Week Six Reflection

A Contrast of Two Articles Regarding Cahokia

Cahokia, near current day St. Louis, has been a constant center of archaeological research for years. It is a site which is very interesting due to the fact that it seems to have been such a vast and complex culture which played out years before the appearance of Europeans. The fact that this entire settlement seemed to have disappeared has been on the minds of archaeologists for decades. These two articles describe research which has taken place at Cahokia. Each has focused on different aspects of the site and each notes different lines of evidence which archaeologists have used to understand the people who inhabited this legendary area. In both the 2000 dig and the 2013 dig, archaeologist used stratigraphy to examine the soil profiles and features, which had not been mapped previously (Cahokia Mounds State Historic Site, 2000). Dr. John Kelly chose to examine a previously researched trench outside of the main stockade. Upon doing so, he also took into consideration, the context of the area. After careful searching he observed two large pre-mound pit features. Assuming the law of superposition it was determined that the artifacts discovered beneath the mound were of an earlier period. In later years, Dr. Mary Beth Trubitt examined the same dig but used electrical resistivity to determine subsurface disturbance (Cahokia Mounds State Historic Site, 2000). She was able to uncover features not previously catalogued with this method. In the same way, researchers with the Illinois State Archaeological Survey have discovered a layer of burned artifacts and charcoal among the foundations of structures at the site (DePastino, 2013). Using the practice of stratigraphy, the research team uncovered soil layers above the burned ruins. These layers indicated that after what, they believe, was a devastating wide-spread fire; inhabitants neatly swept the scorched earth and cleaned the debris (DePastino, 2013). Radiocarbon dating was used at this site to come to an absolute date of 1170CE. It’s interesting to think what methods other than radiocarbon dating and electrical resistivity will reveal to us in the years ahead. At least stratigraphy has revealed evidence of the fire which might have been the beginning of the end for this vast culture.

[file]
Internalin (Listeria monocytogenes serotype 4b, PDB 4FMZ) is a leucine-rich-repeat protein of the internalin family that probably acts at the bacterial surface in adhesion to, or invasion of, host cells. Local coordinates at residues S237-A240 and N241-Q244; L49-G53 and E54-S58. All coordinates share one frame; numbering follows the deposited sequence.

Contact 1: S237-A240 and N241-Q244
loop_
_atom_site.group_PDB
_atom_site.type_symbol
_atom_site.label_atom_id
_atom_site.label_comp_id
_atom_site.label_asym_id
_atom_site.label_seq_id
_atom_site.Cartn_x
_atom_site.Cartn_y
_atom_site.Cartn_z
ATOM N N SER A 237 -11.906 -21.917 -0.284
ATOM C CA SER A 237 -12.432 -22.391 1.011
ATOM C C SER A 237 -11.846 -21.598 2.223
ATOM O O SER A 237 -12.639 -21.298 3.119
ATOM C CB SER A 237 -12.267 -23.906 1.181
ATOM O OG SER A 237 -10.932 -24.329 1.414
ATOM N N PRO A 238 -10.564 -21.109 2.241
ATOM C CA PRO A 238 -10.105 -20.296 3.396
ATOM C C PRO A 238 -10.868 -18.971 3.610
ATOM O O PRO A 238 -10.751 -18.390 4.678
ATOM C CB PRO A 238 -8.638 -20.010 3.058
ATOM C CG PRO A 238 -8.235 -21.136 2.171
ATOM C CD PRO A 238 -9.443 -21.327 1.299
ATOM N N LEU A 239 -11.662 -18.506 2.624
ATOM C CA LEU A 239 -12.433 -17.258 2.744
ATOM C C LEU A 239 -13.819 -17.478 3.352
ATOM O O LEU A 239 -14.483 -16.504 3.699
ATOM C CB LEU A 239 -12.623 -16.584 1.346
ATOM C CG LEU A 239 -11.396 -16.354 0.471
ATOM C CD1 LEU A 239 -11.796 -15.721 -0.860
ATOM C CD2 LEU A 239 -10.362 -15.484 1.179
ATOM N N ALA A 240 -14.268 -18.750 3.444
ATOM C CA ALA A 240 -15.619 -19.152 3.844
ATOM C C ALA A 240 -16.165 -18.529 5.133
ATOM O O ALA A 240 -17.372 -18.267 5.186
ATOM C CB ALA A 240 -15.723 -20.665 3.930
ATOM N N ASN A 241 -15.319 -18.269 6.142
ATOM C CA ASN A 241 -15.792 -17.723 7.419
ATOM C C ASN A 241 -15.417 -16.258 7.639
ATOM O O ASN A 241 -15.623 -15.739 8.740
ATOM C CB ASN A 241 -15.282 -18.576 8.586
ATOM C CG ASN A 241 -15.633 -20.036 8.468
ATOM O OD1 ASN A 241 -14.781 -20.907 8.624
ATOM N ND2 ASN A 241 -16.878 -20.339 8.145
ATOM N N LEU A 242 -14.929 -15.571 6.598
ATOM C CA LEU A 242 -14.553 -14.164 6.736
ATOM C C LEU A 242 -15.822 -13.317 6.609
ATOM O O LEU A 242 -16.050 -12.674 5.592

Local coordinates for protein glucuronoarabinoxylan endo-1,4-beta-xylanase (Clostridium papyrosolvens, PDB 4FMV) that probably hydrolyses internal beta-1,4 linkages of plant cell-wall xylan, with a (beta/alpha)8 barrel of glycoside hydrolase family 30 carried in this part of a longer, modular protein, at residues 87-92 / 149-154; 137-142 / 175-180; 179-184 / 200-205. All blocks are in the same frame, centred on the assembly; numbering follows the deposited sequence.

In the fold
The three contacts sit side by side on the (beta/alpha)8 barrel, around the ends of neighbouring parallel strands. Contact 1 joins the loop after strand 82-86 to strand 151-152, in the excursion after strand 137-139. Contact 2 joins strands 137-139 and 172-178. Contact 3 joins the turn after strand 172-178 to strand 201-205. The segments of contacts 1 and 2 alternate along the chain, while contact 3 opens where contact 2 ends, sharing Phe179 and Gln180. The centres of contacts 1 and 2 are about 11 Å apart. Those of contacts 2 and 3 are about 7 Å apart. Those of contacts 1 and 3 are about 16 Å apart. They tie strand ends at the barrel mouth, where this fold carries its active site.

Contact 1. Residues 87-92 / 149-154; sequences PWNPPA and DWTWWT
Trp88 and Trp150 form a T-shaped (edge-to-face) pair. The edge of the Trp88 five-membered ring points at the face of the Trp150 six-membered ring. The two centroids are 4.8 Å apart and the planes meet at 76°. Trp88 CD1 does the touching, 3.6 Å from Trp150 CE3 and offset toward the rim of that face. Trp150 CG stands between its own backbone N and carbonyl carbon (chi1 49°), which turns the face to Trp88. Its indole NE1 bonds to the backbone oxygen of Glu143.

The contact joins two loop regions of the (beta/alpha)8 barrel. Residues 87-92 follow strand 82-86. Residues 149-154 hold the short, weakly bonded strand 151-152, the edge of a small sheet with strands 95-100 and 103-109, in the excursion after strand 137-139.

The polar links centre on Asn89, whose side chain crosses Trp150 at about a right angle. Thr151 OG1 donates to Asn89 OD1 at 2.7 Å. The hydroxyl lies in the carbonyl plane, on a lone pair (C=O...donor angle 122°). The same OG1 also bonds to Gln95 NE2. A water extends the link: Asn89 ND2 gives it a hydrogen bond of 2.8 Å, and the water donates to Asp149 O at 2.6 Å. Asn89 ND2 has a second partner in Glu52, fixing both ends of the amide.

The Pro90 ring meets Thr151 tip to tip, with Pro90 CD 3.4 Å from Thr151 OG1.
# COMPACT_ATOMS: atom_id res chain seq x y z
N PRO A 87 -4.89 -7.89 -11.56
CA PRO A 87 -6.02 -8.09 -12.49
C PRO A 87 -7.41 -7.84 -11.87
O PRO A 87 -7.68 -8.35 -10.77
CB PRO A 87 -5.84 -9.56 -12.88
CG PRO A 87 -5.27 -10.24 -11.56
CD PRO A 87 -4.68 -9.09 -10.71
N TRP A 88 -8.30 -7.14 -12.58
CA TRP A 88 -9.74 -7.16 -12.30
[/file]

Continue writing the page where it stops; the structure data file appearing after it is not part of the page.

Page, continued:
Article 1:

DePastino, Blake. (2013). Epic Fire Marked ‘Beginning of the End’ for Ancient Culture of Cahokia, New Digs Suggest.


Article 2:

Cahokia Mounds State Historic Site. (2000). Summer Research Summary.


This Post Has 1 Comment

  1. Ramyann Murali says:

    This is pretty cool. I didn’t know radiocarbon dating was this precise. The findings of the city’s pre-fire boundary and the use of electrical resistivity to date this disaster event is pretty neat. This might have been a truly catastrophic event. I have heard other events like the great fire of Chicago and the San Francisco earthquake that occurred long ago and I imagine it to be quite like that, in fact it likely might have been similar to the recent earthquake-tsunami near Japan that caused a reactor mal-function. Of course I have never faced an event like this and I hope I never have to. However this reminds me of when I dug up a rusted metal object from my yard and supposed it was a leftover from when the house was constructed. The use of superposition is very important for archaeologists at the dig sites, as it is a near universal rule that tells a relative date: that this object on top must be younger than that below. It is very curious that this civilization seems to have abruptly disappeared, in fact many such as the Mayans, Anasazi in the new world have done so, but I have never heard of this happening in the old world, though it likely did. It is quite interesting that Cahokia seemed to be a city with two different neighborhoods, yet when the neighborhood with the fancy elite houses and religious buildings burned they were only partially rebuilt and the other neighborhood apparently barricaded itself.

Leave a Reply